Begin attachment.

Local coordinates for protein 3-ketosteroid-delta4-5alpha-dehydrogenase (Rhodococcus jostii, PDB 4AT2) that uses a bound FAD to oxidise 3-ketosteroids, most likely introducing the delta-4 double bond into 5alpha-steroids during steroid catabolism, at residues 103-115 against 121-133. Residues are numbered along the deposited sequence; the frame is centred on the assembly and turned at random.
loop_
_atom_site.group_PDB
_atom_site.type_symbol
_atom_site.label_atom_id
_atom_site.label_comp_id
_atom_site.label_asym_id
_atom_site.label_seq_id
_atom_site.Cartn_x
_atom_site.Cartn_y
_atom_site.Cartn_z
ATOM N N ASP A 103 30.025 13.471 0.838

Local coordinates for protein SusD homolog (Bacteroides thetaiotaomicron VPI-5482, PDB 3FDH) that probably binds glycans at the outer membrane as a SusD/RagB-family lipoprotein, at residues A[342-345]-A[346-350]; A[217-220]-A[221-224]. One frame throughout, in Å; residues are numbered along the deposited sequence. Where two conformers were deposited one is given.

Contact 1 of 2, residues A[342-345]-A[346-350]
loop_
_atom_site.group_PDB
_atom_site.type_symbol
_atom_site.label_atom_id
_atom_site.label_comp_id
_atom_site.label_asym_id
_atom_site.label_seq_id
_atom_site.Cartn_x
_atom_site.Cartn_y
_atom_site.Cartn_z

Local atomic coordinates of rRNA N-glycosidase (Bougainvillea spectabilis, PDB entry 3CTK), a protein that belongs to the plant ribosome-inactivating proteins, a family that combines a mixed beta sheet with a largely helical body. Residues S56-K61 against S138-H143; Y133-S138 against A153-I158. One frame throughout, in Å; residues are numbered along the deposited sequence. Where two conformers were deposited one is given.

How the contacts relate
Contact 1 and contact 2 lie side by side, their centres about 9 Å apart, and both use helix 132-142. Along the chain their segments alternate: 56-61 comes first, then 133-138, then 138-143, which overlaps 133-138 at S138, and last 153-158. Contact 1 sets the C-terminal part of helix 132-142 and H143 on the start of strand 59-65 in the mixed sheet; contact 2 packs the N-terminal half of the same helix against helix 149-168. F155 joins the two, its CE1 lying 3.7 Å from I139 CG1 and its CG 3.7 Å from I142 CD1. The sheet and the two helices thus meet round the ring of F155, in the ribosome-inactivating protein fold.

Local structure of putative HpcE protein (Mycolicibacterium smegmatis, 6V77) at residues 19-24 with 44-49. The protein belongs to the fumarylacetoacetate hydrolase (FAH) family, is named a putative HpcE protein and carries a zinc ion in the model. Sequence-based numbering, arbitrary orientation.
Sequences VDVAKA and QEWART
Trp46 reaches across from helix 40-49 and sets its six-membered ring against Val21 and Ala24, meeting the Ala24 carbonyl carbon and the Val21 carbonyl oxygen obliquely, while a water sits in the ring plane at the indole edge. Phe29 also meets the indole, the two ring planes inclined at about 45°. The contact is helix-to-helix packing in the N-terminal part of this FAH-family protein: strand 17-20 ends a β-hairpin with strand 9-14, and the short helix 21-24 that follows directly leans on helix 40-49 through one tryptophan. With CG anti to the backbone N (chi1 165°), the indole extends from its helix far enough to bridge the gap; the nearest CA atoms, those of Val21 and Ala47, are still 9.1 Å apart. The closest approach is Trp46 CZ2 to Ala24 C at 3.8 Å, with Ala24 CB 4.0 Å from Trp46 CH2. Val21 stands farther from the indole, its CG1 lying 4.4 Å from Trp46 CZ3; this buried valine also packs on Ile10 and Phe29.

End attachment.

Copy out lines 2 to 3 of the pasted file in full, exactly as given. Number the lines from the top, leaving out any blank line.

loop_
_atom_site.group_PDB